Transition diagram for S3 ; state transitions depicted with a dashed line correspond to completion of a burst transmission and occur with normalised rate one . . . . . . . . . . . . . . . 243 Base case as dened by the set of parameters shown in Table 8.1 . . . . . . . . . . . . . . . . . . . . . . . . . . . . . . . . . 256 Length of central controller processing period, , reduced to 100 ms, an order of magnitude reduction from base case . . . . 257 OCS-to-OBS packet threshold ratio, M /M , increased to 15 and number of switches traversed, N , reduced to 3, equivalent to a two hop route . . . . . . . . . . . . . . . . . . . . . . . . 257 OCS-to-OBS packet threshold ratio, M /M , increased to 15 and number of switches traversed, N , reduced to 2, equivalent to a one hop route; note that since N = 2, path and link decomposition are identical . . . . . . . . . . . . . . . . . . . . 258

8.6

8.7

8.8

8.9

8.10 OBS model consisting of J edge buers, a stand-alone link comprising C wavelength channels and its associated scheduler 261 8.11 Packet blocking probability as a function of scheduler buer size; M/K = 0.625 with a scheduler buer size of about 10 is optimal . . . . . . . . . . . . . . . . . . . . . . . . . . . . . . 269 8.12 Packet blocking probability as a function of mean packet queueing and aggregation delay; M/K = 0.625 . . . . . . . . . . . . 269 8.13 Bounds given by Ps , Pe and Pb computed analytically and compared to P = 1 (1 Ps )(1 Pe )(1 Pc ) as computed via simulation; M/K = 0.625 . . . . . . . . . . . . . . . . . . 270 8.14 Packet blocking probability as a function of scheduler buer size for three dierent pairs of M and K such that M/K=0.625; the optimal scheduler buer size seems to depend only on M/K rather than M and K individually . . . . . . . . . . . . 272 xxiii

9.1

Blocking probability as a function of the normalised intended trac load for the un-prioritised case, computed using simulation, the exact results (assuming exponentially distributed on and o periods) presented in Section 9.2.1 and the approximation presented in Section 9.2.2 . . . . . . . . . . . . . . . 292 Intended oered load, T , and oered load, Tc , as a function of blocking probability; = 0.1 (upper), = 0.3 (lower) . . . . . 294 Minimum number of wavelengths required to satisfy a prescribed blocking probability; M = 15, b = 102 c , {0.1, 0.2, 0.3}295 Call congestion versus normalised trac intensity, = 1 . . . 307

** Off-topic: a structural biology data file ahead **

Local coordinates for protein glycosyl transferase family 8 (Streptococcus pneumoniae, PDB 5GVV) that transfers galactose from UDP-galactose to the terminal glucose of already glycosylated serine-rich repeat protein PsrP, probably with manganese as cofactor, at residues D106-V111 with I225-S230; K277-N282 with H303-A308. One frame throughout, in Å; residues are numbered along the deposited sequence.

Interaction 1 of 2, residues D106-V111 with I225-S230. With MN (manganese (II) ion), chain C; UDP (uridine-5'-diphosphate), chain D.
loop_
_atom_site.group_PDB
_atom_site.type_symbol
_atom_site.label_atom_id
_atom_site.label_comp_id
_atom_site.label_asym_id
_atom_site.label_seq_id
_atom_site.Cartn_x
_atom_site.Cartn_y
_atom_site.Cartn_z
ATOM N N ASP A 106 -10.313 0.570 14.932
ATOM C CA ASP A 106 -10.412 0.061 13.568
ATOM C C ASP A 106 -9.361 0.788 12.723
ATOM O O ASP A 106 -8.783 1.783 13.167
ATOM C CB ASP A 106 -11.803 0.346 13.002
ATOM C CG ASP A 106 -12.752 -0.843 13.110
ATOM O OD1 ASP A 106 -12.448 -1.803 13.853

10.1 Gauging the relative error in estimating blocking probability with EFPA and its strengthened formulations for N = 10 . . . 322 10.2 A conceptual depiction of the TM and FM convention . . . . . 324 10.3 Conceptual depiction of our new approximation . . . . . . . . 326 10.4 Gauging the relative error in estimating blocking probability via the TM and FM estimate for N = 10 . . . . . . . . . . . . 333 10.5 Switching oce pair (i, j) of a fully-meshed circuit-switched network using alternative routing . . . . . . . . . . . . . . . . 336 10.6 Estimating blocking probability in a fully-meshed circuit-switched network using alternative routing, N = 4, K = 10 . . . . . . . 340 10.7 Eight node ring network . . . . . . . . . . . . . . . . . . . . . 343 10.8 Nine node wheel network . . . . . . . . . . . . . . . . . . . . . 344 10.9 NSF network . . . . . . . . . . . . . . . . . . . . . . . . . . . 345 10.10Network topologies . . . . . . . . . . . . . . . . . . . . . . . . 346 10.11An example in which OPCA performs poorly . . . . . . . . . . 347 11.1 Summary by chapter . . . . . . . . . . . . . . . . . . . . . . . 358

xxiv

Chapter 1 Introduction

The Internet is growing at an astronomical rate. Within Australia alone, the number of households with access to the Internet has quadrupled from 1.1 million to 4.4 million households since 1998 [1]. More than one in two Australian households have access to the Internet today. It is not only the Internets level of penetration that is growing. The Internet is also growing tremendously in terms of the amount of trac it carries per user. Within the US, Internet trac has on average doubled every year since 1997 [34]. The doubling-every-year phenomenon has been coined as a kind of Moores Law for the Internet. As shown in Fig. 1.1, Australia has not bucked this trend.

15000 13500 12000 10500 9000 7500 6000 4500 3000 1500 0

Mar. 2003 Sep. 2003 Mar. 2004 Sep. 2004 Mar. 2005

million MB

Quarter

CHAPTER 1. INTRODUCTION